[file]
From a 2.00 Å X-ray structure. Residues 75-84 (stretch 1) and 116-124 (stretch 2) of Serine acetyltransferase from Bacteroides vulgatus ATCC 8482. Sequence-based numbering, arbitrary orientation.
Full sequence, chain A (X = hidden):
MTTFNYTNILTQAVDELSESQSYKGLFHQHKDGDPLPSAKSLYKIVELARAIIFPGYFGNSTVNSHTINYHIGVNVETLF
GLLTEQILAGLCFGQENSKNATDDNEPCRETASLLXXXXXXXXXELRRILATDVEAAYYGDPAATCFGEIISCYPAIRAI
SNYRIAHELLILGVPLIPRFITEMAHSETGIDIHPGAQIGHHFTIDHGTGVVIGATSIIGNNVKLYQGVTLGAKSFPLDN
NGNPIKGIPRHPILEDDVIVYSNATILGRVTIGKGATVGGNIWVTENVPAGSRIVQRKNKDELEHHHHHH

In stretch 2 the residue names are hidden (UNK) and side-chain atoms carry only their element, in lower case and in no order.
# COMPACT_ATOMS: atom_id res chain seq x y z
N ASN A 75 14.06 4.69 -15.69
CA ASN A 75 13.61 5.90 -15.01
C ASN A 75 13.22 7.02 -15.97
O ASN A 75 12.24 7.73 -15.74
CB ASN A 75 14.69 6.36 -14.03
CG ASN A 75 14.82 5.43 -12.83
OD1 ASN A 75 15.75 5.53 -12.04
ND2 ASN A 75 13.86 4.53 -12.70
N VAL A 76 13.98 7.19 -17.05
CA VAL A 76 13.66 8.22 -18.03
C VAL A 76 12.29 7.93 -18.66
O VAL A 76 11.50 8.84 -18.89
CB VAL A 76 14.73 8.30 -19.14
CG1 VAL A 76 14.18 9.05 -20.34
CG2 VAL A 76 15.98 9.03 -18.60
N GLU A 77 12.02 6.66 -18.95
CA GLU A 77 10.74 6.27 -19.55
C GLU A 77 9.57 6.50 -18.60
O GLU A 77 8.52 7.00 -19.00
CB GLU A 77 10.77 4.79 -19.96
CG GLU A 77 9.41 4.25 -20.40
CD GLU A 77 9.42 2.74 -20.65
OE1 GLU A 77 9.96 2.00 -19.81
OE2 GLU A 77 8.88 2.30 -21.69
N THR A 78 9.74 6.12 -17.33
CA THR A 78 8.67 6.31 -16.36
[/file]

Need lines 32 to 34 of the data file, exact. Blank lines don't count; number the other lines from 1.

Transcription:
OE2 GLU A 77 8.88 2.30 -21.69
N THR A 78 9.74 6.12 -17.33
CA THR A 78 8.67 6.31 -16.36